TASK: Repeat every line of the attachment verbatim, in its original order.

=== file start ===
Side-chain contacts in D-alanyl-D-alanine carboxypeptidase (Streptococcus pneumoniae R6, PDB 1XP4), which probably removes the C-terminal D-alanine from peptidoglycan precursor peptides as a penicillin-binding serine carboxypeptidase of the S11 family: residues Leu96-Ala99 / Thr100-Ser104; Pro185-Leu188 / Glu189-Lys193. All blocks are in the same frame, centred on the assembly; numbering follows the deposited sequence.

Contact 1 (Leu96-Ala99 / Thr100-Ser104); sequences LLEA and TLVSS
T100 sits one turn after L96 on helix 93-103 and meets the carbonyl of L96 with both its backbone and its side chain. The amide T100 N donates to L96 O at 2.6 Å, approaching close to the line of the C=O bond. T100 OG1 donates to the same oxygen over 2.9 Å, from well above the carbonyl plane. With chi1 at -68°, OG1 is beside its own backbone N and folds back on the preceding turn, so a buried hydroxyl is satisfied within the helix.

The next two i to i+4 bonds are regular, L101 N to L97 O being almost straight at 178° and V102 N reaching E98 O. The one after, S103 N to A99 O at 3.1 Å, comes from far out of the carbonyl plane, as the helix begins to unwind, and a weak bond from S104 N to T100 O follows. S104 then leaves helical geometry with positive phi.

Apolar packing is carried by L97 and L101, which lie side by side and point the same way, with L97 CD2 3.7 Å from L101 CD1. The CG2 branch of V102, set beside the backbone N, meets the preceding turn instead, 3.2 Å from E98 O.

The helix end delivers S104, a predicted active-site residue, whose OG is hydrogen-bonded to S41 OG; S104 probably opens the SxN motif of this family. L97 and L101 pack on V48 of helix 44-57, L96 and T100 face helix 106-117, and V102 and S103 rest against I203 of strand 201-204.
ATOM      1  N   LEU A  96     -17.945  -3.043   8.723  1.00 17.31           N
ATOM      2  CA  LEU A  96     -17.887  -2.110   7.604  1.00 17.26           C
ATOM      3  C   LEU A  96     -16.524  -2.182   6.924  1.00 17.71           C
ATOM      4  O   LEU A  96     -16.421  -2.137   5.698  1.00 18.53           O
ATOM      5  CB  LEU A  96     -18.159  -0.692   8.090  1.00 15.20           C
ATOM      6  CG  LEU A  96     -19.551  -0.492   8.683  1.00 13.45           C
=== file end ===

Side-chain contacts in D-alanyl-D-alanine carboxypeptidase (Streptococcus pneumoniae R6, PDB 1XP4), which probably removes the C-terminal D-alanine from peptidoglycan precursor peptides as a penicillin-binding serine carboxypeptidase of the S11 family: residues Leu96-Ala99 / Thr100-Ser104; Pro185-Leu188 / Glu189-Lys193. All blocks are in the same frame, centred on the assembly; numbering follows the deposited sequence.

Contact 1 (Leu96-Ala99 / Thr100-Ser104); sequences LLEA and TLVSS
T100 sits one turn after L96 on helix 93-103 and meets the carbonyl of L96 with both its backbone and its side chain. The amide T100 N donates to L96 O at 2.6 Å, approaching close to the line of the C=O bond. T100 OG1 donates to the same oxygen over 2.9 Å, from well above the carbonyl plane. With chi1 at -68°, OG1 is beside its own backbone N and folds back on the preceding turn, so a buried hydroxyl is satisfied within the helix.

The next two i to i+4 bonds are regular, L101 N to L97 O being almost straight at 178° and V102 N reaching E98 O. The one after, S103 N to A99 O at 3.1 Å, comes from far out of the carbonyl plane, as the helix begins to unwind, and a weak bond from S104 N to T100 O follows. S104 then leaves helical geometry with positive phi.

Apolar packing is carried by L97 and L101, which lie side by side and point the same way, with L97 CD2 3.7 Å from L101 CD1. The CG2 branch of V102, set beside the backbone N, meets the preceding turn instead, 3.2 Å from E98 O.

The helix end delivers S104, a predicted active-site residue, whose OG is hydrogen-bonded to S41 OG; S104 probably opens the SxN motif of this family. L97 and L101 pack on V48 of helix 44-57, L96 and T100 face helix 106-117, and V102 and S103 rest against I203 of strand 201-204.
ATOM      1  N   LEU A  96     -17.945  -3.043   8.723  1.00 17.31           N
ATOM      2  CA  LEU A  96     -17.887  -2.110   7.604  1.00 17.26           C
ATOM      3  C   LEU A  96     -16.524  -2.182   6.924  1.00 17.71           C
ATOM      4  O   LEU A  96     -16.421  -2.137   5.698  1.00 18.53           O
ATOM      5  CB  LEU A  96     -18.159  -0.692   8.090  1.00 15.20           C
ATOM      6  CG  LEU A  96     -19.551  -0.492   8.683  1.00 13.45           C